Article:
What we learn OUTSIDE of school

  As I sat in my living room last night listening to Evan playing Scribblenaughts (and I say listening because he needs help sounding out all the words and Alec was helping him sound them out) I was struck by all the learning my kids do "after" school.

As a homeschooler and a mom I know learning happens at all times of the day regardless of whether I've planned a lesson or not.  In fact I've come to realize that these are the times the most important learning seems to take place.

They remember what they learn during these times since it's self- motivated learning.  Some of their best learning seems to happen in the evening or over the weekend and I often think I might be holding them back during the day with all my teaching!   I decided to look back at our week and try to think of all the times I could remember where learning happened outside of school.

1.  Since Scribblenaughts led me to this post it had to be the first on my list.  I was amazed listening to Evan tonight telling me what materials he needed to spell.  He seems to be able to figure out what the game was asking him to accomplish (which I thought was pretty good in and of itself since it requires quite a bit of reading at times).  He also was usually able to tell me the first and last letter of the word he needed to type in.  "Mom how do you spell fire extinguisher; I know it starts with F." A few times as I was helping him sound out words I'd say things like "next is "on" just like your sight word and he'd think about it before asking "o- n?"  Alec had been playing Scribblenaughts at Karate and had to come up with adjectives to fill in a puzzle box using picture clues.  So we were working on spelling, grammar and problem solving!  We talked about spelling chunks like double vowels to make long vowel sounds, -tion to say "shun", and adding s to the end to make more than one.  They also learned new vocabulary words; like what a cannibal is and what a peasant is.  Alec's game involved preparing for battle in the middle ages and we talked about medieval weaponry too for a bit of a history lesson.  I had no idea this game was so educational!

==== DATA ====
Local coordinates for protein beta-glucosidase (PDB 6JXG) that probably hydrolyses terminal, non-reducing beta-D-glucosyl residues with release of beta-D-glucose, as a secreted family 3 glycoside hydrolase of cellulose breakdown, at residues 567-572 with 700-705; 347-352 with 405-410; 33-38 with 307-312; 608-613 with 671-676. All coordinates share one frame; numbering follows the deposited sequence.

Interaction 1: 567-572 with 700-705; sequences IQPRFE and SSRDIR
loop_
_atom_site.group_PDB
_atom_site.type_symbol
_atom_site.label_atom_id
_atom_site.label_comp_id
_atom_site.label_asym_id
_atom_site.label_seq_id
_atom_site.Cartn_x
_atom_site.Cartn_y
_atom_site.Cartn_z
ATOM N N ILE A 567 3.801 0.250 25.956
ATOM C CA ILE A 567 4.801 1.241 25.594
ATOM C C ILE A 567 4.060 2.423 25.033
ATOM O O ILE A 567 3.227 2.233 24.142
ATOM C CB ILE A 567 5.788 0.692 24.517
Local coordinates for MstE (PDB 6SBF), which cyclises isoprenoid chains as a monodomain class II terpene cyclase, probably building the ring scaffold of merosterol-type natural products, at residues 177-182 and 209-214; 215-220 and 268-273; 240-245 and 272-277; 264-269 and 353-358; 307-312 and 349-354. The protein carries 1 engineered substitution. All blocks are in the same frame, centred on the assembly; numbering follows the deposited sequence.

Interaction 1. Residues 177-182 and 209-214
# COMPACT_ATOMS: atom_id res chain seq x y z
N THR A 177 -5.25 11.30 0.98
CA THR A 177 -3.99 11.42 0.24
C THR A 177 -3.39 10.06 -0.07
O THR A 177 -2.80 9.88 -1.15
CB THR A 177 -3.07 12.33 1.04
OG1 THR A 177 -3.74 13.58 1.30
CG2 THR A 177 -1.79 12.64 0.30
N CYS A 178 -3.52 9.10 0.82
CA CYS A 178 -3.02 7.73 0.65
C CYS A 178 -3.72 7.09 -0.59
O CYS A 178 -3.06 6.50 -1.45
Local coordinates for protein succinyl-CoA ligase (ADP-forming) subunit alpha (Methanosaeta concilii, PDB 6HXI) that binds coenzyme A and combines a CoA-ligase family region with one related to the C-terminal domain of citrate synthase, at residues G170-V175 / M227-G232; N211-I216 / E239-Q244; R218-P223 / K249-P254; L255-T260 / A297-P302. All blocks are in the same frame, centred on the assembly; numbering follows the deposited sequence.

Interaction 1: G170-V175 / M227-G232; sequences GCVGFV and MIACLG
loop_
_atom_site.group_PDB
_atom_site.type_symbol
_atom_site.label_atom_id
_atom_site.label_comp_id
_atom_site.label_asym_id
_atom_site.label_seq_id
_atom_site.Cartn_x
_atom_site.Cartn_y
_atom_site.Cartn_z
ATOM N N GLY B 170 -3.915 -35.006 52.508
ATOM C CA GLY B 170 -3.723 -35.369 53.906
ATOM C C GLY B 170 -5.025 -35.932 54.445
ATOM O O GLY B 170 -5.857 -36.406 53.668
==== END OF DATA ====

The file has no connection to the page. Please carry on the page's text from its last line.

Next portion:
2.  Alec wanted to play The Scrambled States of America game after our family bike ride last weekend.  Ian soon joined in and both boys were practicing United State Geography and learning facts about each state.  We often play board games at night as a family and we try to have one of the boys be the score keeper (or the banker depending on the game we're playing).  They are all encouraged to read, do math and use problem solving as the game requires.  Even Evan will play the Scrambled States of America game and can find most of the states on the map, tell us the letter they start and end with, find where the names of the capital and the state's nickname are so that he can participate even though he cant read all of the words. 

3.  Evan has been reading a mini book to either my husband or myself before bed each night.  We also try and spend time with each boy reading a book to them most nights.  These books range in genre from fiction to science/ nature to history.  This week Alec read 8 books on animals of North America; it was a series that he picked out and brought home form the library and he spent every night going through the books as well as his new Zoobooks magazine all about rattlesnakes.  Ian read all about the building of the Empire State Building, The gold rush, and a few other books about building and construction.  Evan read about the history of gargoyles and learned where they got their name.  Evan also tends to sit in on many of Alec and Ian's stories (as long as the older brothers don't object) and so he learns about building and animals too.  The older boys will often read themselves to sleep too for another half hour after we send them to bed.  In Ian's case the book must be quite gripping and usually something he remembers and retains long after he's finished reading. 

4.  Evan wanted a cheeseburger last weekend for lunch and since they're typically left to their own devises for lunch on the weekend I offered to teach him how to cook them in a frying pan on the stove top.  We talked about kitchen safety, how to tell when the burger is done cooking, and how to use a spatula.  He loved that he would now know how to cook a cheeseburger by himself from now on (though he knows an adult must be with him in the kitchen).